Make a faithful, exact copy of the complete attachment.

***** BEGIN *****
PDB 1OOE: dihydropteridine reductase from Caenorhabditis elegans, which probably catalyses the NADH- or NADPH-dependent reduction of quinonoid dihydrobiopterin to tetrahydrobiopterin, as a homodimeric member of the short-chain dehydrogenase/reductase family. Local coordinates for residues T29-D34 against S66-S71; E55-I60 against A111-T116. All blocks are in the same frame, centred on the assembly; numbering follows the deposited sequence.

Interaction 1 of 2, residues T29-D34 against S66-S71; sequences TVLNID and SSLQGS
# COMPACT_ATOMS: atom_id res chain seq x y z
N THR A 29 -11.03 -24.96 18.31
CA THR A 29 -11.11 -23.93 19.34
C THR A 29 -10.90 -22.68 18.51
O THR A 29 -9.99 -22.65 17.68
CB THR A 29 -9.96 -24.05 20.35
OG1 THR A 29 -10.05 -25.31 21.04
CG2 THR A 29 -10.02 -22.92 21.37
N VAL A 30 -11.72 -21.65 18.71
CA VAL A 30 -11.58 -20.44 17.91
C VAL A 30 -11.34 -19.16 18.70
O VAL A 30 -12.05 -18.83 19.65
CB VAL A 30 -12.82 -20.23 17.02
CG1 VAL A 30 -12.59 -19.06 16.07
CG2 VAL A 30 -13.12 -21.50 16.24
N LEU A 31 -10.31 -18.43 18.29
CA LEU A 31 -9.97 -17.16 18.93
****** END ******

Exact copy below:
PDB 1OOE: dihydropteridine reductase from Caenorhabditis elegans, which probably catalyses the NADH- or NADPH-dependent reduction of quinonoid dihydrobiopterin to tetrahydrobiopterin, as a homodimeric member of the short-chain dehydrogenase/reductase family. Local coordinates for residues T29-D34 against S66-S71; E55-I60 against A111-T116. All blocks are in the same frame, centred on the assembly; numbering follows the deposited sequence.

Interaction 1 of 2, residues T29-D34 against S66-S71; sequences TVLNID and SSLQGS
# COMPACT_ATOMS: atom_id res chain seq x y z
N THR A 29 -11.03 -24.96 18.31
CA THR A 29 -11.11 -23.93 19.34
C THR A 29 -10.90 -22.68 18.51
O THR A 29 -9.99 -22.65 17.68
CB THR A 29 -9.96 -24.05 20.35
OG1 THR A 29 -10.05 -25.31 21.04
CG2 THR A 29 -10.02 -22.92 21.37
N VAL A 30 -11.72 -21.65 18.71
CA VAL A 30 -11.58 -20.44 17.91
C VAL A 30 -11.34 -19.16 18.70
O VAL A 30 -12.05 -18.83 19.65
CB VAL A 30 -12.82 -20.23 17.02
CG1 VAL A 30 -12.59 -19.06 16.07
CG2 VAL A 30 -13.12 -21.50 16.24
N LEU A 31 -10.31 -18.43 18.29
CA LEU A 31 -9.97 -17.16 18.93